23 Apr 2020 4 min read

Emerging-market debt during and after the crisis

By Raza Agha

What is the outlook for emerging-market debt amid the global economic shutdown?



Monetary and fiscal policy has come to the rescue of many developed markets in this unprecedented global crisis. Several are expected to spend 5-10% of their gross domestic product (GDP) in government stimulus packages, to say nothing of the accommodation provided by their central banks.

Few emerging markets, however, have the ability to bestow such largesse upon themselves despite the grave challenges they face. Yet it is important not to paint all emerging markets with the same brush. In our view, the countries that are most vulnerable to the current crisis can be grouped into three broad categories.

1. Commodity producers, which face a difficult outlook with global demand destruction depressing the prices of natural resources. Even within this category, some have significantly larger policy and fiscal buffers than others.

2. Countries with large financing needs, significant need for rollovers, and those for which foreign portfolio flows are a significant part of their financing mix.

3. Countries that have deep economic and trading relationships with developed markets, including those that receive a large share of their remittances, tourism or foreign direct investment flows from developed markets, or countries where associated flows are a significant form of financing and/or keeping the current account balance in check.

As a result of all these vulnerabilities and their potential impact, many emerging-market issuers have seen their credit ratings downgraded or placed on negative watches.

But while the challenges are formidable, several more positive considerations for emerging markets are often missed.

Emerging assets

First, the International Monetary Fund (IMF) has stepped up support to the most vulnerable countries. Since the start of the COVID-19 pandemic, the IMF has provided emergency lending to over 35 countries (a list is available here).

The World Bank and sister agencies like the African Development Bank along with other multilateral agencies are also providing significant funding. Beyond the international financial institutions, the US Federal Reserve has also provided swap lines to central banks in large emerging markets, in addition to repo facilities.

Second, emerging markets as a whole have lower debt levels than advanced economies (53% of GDP at the end of 2019 versus over 100% of GDP for developed markets, according to the IMF). They will also see fiscal deficits widen less than in advanced economies: although subject to unusual uncertainties, based on IMF numbers, advanced economies are expected to see a net borrowing requirement of 10.6% of GDP in 2020 compared with 8.8% in emerging markets. Therefore, domestic financing options are available for many of them to meet additional COVID-19 related spending.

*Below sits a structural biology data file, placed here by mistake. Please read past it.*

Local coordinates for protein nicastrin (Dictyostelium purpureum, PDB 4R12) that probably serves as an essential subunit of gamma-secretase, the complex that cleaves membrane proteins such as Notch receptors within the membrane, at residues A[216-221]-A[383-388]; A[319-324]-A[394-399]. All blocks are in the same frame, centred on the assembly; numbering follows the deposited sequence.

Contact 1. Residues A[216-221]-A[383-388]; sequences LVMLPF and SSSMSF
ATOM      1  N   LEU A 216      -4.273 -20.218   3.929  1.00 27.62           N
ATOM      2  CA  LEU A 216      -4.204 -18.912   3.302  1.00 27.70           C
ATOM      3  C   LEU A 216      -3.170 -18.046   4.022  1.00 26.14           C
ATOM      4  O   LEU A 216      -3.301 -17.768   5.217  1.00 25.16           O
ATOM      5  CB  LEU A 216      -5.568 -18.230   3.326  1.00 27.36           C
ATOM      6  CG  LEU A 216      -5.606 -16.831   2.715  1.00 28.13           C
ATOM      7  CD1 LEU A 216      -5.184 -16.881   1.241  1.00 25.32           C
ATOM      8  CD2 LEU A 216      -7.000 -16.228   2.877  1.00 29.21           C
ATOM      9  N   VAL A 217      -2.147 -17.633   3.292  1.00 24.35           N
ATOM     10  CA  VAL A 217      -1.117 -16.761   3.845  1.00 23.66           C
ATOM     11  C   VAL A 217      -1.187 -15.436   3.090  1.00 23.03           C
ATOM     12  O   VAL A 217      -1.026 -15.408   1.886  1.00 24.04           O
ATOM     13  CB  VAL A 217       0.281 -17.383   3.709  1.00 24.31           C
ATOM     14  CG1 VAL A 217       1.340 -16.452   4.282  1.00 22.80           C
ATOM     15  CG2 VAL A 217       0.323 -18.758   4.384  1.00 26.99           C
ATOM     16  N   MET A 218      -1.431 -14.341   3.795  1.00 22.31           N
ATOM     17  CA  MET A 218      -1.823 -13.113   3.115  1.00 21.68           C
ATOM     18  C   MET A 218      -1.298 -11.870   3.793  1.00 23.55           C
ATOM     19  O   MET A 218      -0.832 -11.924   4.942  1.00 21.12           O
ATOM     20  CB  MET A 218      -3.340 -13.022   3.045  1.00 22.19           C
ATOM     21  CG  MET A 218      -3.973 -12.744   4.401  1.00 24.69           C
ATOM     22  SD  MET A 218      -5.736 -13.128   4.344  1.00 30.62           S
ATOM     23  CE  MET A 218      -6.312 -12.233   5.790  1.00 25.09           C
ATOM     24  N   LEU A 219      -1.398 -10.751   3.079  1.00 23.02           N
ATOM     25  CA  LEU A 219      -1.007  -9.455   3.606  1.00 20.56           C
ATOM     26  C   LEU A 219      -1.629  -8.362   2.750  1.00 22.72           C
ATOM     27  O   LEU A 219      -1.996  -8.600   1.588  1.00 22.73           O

Third, emerging markets are underpinned by favourable demographics, with the age cohorts more vulnerable to COVID-19 representing a smaller proportion of their population. Many emerging markets may have weaker health systems and weaker income support than in developed markets, but we should note that their social support networks are considerable as is the provision of assistance via the non-profit sector.

Fourth, the latest IMF projections suggest that emerging markets will not only contract by less than advanced economies this year (-1% versus -6%), but that they will also rebound to higher growth in 2021 (6.6% versus 4.5%). This has also been evident during past downturns.

And fifth, benchmark interest rates in developed countries have headed even lower since the start of the COVID-19 outbreak. In contrast, yields on emerging-market assets have widened as risk appetite has weakened. Thus, the relative value case for emerging markets is now even stronger – despite relatively attractive growth and debt profiles. As was clear post the global financial crisis, expanding developed market central-bank balance sheets do eventually lead to greater capital flows to emerging markets.

Our argument is not to overstate the opportunity in emerging markets, but to recognise the progress made since the last crisis in 2008. Many are now fundamentally more resilient to exogenous shocks and are less reliant on international capital markets.

Finally, we must stress that despite the temptation to discuss emerging markets as one homogenous asset class, they represent a broad and diverse range of issuers. That should be clear from the fact that, whereas most sovereign issuers in developed markets are rated investment grade, the credit range in emerging markets is very wide.

That is why, almost irrespective of the macro picture, choosing the right credit remains imperative.

Raza Agha

Head of Emerging Markets Credit Strategy

Raza Agha joined LGIM as Head of Emerging Markets Credit Strategy in February 2019. He has over 23 years of experience in EM sovereign credit/macro research and strategy at commercial, investment, multilateral and central banks. Raza was most recently at VTB Capital in London where he was Chief Economist, Middle East and Africa, while also servicing internal clients on global emerging markets. He has previously worked with the Royal Bank of Scotland, Samba Financial Group, Bear Stearns, Central Bank of Pakistan, Abn Amro, and has been a consultant to the World Bank and Asian Development Bank. Raza graduated from Cornell University with two Master’s degrees in public administration and development policy. His undergraduate degree is in Economics from University College London.

Raza Agha